With funding coming under pressure, startups are tightening their purse strings and restricting the addition of new hires. The hiring of new permanent employees by startups has dipped by as much as 61% in the last one year, showed a recent report published by the neo-banking arm of fintech unicorn Razorpay. While most departments have become conservative in hiring new employees, the hiring of CXOs in particular has seen a massive correction, dropping by an estimated 93% since October 2021. The only saving grace has been tech—“technology-related jobs have managed to marginally increase their contribution to the overall workforce by 4% while the hiring trend is slowing down in general,” according to the report.

Technology, after all, comes in handy during a crisis as organisations across the board lean on tech capabilities to streamline operations and bring efficiency and agility into the systems. The report has analysed the payroll data from October 2021 to September 2022 of more than 25,000 employees across over 1000 local startups from more than 20 sectors.

Not only has new hiring taken a hit the industry has also been gripped by layoffs as cautious investors limited making fresh bets amid macroeconomic headwinds.

The Indian startup ecosystem is heavily dependent on external funding, especially in growth and late-stage investments. Startup funding in India hit a two-year low of $2.7 billion during Q3CY22, as per estimates by PwC. A bunch of startups including companies worth several billion dollars of valuation like Byju’s, Unacademy and Ola have laid off employees to check spiralling costs. Byju Raveendran has justified the downsizing as an attempt to embark on sustainable and capital-efficient growth. “I realise that there is a huge price to pay for walking on this path to profitability. We are having to part ways with 2,500 of our colleagues to avoid role duplication across our businesses,” Raveendran said in a letter to employees. Over 15,000 employees are estimated to have been laid off by startups, according to media reports.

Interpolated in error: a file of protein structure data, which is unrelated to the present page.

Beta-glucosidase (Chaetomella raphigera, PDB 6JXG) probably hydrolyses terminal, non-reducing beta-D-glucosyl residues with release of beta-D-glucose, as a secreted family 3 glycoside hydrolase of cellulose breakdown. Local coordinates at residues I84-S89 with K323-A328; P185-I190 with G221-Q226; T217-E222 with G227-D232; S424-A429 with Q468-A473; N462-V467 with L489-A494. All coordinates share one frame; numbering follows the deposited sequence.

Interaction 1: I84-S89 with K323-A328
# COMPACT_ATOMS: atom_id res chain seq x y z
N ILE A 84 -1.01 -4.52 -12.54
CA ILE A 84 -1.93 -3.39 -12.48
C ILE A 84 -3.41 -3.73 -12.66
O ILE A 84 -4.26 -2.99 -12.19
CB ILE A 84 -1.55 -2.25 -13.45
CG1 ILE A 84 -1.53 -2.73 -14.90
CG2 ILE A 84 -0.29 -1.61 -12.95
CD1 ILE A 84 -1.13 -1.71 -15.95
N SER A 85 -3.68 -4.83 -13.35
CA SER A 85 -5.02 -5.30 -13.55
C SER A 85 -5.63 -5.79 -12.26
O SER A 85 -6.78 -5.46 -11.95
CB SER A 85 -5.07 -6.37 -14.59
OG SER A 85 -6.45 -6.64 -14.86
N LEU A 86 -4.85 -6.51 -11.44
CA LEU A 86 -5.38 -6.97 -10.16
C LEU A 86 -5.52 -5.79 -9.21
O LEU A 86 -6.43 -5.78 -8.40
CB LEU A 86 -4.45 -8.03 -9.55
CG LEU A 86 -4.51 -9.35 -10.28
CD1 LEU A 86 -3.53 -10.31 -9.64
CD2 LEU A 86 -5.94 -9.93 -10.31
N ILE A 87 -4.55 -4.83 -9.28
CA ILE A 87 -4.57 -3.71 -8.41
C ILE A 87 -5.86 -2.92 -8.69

As the urgency to trim costs amid economic uncertainty impacted the onboarding of permanent employees, companies are banking on temporary or contractual workers to get the job done. Payments to gig workers have seen a growth of 153% since October 2021, the report showed. The total number of enterprises that have shifted to a semi-gig workforce model has also increased by 15% since October 2021. Semi-skilled gig workers who are paid less than Rs 20,000 per month typically have the highest contribution to the entire pool of gig workers being hired by startups, followed by those who earn anywhere between Rs 20,000-40,000 per month. However, skilled gig workers who earn between Rs 85,000 to more than 150,000 per month, though contributing the least to the overall pool, have seen the highest growth in the last one year.

“Gig workers who earn between Rs 85,000-150,000 have grown by 62%, while gig workers who earn more than 150,000 grew by 69% in the last one year. This goes on to show that gig workers are gaining more popularity among startups than hiring full-time employees,” according to the report.

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